Snowdrops often start appearing across the South West at the turn of the year – a welcome sign that Spring is not far away.
From January 25 to March 11, 35 of Scotland’s finest gardens, woodlands, and will open their doors for the 14th year of the Snowdrop festival.
These delicate little blooms can brighten up even the gloomiest of days, so why not plan a visit to Culzean Castle & Country Park and discover a snowdrop wonderland across the 600-acre estate.
Enjoy walks through the majestic woodland, past secluded ponds and along the clifftop, taking in the stunning Ayrshire views.
Not to be missed of course is the castle itself, among other attractions including the Walled Garden, Swan Pond, Deer Park and Adventure Cove.
As part of the festival, Culzean rangers are inviting people join them for the snowdrop trail and crafts over the weekend of February 1 and 2; from 1.30–3.30pm.
Snowdrops first appeared in Scotland in the 18th century.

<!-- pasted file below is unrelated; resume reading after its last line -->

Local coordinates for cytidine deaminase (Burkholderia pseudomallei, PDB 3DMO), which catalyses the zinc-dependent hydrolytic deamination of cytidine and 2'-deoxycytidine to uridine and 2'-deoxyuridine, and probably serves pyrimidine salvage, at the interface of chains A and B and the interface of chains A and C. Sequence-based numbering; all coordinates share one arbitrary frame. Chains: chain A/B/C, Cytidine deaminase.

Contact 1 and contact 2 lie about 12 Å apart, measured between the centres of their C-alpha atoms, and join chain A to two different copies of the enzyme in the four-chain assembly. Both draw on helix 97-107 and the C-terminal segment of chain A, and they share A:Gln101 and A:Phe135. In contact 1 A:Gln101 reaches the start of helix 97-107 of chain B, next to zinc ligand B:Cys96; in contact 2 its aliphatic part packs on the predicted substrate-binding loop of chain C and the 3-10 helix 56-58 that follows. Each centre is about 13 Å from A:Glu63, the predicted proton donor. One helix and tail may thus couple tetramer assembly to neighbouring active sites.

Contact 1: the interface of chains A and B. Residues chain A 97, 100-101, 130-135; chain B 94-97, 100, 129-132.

The plant is not native to Britain, but its hardiness and adaptability allows it to thrive in the Scottish climate.
Its botanical name is Galanthus, which means milk flower – an apt name for the dainty white flower whose buds look like drops of milk hanging from the stem.
Catherine Erskine, chair of Discover Scottish Gardens and founder of the Snowdrop Festival in Scotland, said: “Snowdrops foretell the changing of the seasons and, for many of us, they are a welcome indicator that spring is just around the corner.
“We are very lucky in Scotland to have such a fantastic climate for snowdrops, with many species flourishing here and creating magnificent displays.
“Many of the festival venues are in the grounds of some of Scotland’s most historic buildings and estates, creating a spectacular sight.”
She added: “We hope the festival will encourage people to go outdoors and discover this beautiful flower alongside the region’s stunning gardens.”
The Scottish Snowdrop Festival is organised by Discover Scottish Gardens and supported by Visit Scotland.
For details of all the gardens and grounds taking part in the event, visit www.visitscotland.com/snowdrop.